- Robert P H Logan,
- Marjorie M Walker
Helicobacter pylori is a small, curved, highly motile, Gram negative bacillus that colonises only the mucus layer of the human stomach. Since its discovery in 1984, it has been recognised as the principal cause of peptic ulcer disease and as the main risk factor for the development of gastric cancer. However, most infected people (>70%) are asymptomatic. We therefore need to discover how infection is acquired, why ulcers or cancer occur in so few of those infected, and how this subgroup can be identified and treated.
Epidemiology of H pylori infection
H pylori is one of the commonest bacterial pathogens in humans. The prevalence of infection varies but is falling in most developed countries. Seropositivity increases with age and low socioeconomic status. Retrospective seroepidemiological studies have shown a cohort effect consistent with the hypothesis that infection is mainly acquired in early childhood. Until recently, however, it has been difficult to assess accurately the incidence (or route) of infection because of the inaccuracy and cost of detecting (non-invasively) H pylori in young children. Primary acquisition in adults, or reinfection after successful eradication, does occur but is less common, with an annual incidence of 0.3-0.7% in developed countries and 6-14% in developing countries.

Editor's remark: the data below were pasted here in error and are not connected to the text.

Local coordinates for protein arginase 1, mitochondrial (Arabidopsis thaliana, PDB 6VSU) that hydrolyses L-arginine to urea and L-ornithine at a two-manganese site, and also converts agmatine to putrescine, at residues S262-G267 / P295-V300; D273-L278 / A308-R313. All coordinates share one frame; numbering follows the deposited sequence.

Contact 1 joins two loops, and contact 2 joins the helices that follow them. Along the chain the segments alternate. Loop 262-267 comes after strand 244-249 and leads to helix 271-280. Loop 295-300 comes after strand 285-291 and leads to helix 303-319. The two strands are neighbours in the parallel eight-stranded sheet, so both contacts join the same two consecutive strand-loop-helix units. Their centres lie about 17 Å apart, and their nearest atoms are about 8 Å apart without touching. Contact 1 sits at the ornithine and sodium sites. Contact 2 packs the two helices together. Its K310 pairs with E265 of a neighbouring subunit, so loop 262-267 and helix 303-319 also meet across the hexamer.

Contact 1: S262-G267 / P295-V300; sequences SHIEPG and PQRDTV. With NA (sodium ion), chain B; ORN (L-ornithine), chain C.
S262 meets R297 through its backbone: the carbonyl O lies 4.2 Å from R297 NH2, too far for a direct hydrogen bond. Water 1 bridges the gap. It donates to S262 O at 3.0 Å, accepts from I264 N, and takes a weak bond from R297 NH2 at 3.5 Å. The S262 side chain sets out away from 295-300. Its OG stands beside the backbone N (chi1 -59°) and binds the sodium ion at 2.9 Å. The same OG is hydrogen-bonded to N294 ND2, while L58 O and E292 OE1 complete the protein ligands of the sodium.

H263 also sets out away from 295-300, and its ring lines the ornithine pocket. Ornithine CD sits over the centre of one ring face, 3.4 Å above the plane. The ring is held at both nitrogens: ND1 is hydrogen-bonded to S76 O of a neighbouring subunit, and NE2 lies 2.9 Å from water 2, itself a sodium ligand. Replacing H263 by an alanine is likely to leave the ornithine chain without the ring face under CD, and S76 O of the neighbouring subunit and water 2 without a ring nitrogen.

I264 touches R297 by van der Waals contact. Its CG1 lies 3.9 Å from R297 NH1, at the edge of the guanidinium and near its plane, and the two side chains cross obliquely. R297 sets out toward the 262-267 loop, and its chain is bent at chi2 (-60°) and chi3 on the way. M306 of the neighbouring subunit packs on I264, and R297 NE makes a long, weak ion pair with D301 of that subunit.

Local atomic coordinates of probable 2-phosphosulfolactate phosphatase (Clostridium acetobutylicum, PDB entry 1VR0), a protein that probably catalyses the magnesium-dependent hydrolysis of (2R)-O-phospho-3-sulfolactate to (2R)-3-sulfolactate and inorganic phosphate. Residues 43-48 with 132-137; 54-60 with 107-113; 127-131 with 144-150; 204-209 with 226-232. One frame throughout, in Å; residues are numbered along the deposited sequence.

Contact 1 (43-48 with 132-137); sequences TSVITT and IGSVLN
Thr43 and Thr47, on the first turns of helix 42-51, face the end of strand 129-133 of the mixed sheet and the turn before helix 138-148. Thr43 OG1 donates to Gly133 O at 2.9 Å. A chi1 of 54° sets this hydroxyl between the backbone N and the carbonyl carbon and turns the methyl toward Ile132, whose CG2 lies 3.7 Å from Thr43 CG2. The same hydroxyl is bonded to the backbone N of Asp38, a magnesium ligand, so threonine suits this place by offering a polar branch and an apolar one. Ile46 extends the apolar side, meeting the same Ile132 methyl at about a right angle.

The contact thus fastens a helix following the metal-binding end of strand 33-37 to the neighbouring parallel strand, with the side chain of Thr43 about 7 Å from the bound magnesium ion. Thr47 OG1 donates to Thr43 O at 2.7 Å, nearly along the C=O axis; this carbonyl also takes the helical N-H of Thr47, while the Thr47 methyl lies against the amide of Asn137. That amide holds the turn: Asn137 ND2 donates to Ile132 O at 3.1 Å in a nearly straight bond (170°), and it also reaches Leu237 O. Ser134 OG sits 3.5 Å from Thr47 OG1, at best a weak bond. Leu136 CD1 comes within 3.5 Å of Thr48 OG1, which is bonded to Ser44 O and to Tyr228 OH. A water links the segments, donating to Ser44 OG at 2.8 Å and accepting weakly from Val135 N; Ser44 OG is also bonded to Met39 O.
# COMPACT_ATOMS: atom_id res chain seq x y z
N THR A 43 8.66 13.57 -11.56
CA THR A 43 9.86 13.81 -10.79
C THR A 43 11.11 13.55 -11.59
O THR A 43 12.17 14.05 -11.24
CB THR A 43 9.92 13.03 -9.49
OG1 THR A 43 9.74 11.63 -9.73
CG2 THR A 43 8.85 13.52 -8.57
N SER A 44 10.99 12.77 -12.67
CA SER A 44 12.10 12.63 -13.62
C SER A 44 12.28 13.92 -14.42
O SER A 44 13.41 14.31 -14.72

How H pylori is usually acquired and its route of transmission are unknown. Since humans are the only known reservoir of infection, it is likely that in developed countries H pylori is picked up from siblings, other children, or parents, predominantly via the gastro-oral route. In developing countries faecal-oral transmission may also occur. Various risk factors are associated with H pylori infection, but the extent to which these are simply markers of childhood socioeconomic deprivation is unclear. H pylori infection …